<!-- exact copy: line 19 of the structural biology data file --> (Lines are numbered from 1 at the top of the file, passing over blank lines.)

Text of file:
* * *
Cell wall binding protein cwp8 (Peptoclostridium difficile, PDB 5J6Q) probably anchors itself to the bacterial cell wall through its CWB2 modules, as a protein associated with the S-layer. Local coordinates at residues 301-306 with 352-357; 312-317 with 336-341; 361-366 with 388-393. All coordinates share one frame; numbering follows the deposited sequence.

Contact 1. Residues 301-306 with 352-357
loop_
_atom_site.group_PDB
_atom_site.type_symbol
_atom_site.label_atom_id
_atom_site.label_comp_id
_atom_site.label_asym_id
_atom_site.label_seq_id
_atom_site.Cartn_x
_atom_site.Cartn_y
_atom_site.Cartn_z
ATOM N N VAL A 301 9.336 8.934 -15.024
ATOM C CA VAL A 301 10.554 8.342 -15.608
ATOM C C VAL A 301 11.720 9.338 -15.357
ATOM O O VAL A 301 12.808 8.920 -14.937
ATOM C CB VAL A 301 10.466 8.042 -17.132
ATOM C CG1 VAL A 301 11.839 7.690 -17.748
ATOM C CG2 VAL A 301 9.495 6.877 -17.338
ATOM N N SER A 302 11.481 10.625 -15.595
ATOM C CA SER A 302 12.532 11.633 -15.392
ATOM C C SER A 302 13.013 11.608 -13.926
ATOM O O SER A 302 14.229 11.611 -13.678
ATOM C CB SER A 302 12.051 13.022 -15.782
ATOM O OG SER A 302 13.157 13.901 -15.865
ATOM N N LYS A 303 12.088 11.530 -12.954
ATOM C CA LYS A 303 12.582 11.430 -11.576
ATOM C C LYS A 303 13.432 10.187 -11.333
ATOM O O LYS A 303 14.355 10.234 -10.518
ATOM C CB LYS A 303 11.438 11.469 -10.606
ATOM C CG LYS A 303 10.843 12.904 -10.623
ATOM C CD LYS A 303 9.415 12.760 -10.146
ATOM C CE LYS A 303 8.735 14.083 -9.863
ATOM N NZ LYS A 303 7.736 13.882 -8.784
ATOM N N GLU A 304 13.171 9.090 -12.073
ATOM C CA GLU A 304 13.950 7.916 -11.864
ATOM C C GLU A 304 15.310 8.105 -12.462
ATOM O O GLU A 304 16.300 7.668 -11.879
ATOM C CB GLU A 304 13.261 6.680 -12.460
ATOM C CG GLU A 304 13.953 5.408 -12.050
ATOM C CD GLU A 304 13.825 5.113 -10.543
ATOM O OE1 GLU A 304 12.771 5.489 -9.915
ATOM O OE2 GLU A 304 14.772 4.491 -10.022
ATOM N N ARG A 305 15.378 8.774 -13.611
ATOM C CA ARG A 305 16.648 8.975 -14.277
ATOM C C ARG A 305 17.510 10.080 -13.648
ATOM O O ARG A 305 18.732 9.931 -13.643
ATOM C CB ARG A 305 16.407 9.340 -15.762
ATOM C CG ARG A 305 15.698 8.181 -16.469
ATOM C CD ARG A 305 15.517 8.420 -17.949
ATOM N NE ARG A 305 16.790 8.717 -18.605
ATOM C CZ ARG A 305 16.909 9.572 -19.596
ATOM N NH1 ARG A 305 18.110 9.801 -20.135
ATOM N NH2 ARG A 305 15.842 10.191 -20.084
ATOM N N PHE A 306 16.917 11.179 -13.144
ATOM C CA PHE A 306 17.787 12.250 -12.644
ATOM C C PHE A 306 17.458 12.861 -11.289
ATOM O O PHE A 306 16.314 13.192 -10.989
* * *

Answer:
ATOM C CG2 VAL A 301 9.495 6.877 -17.338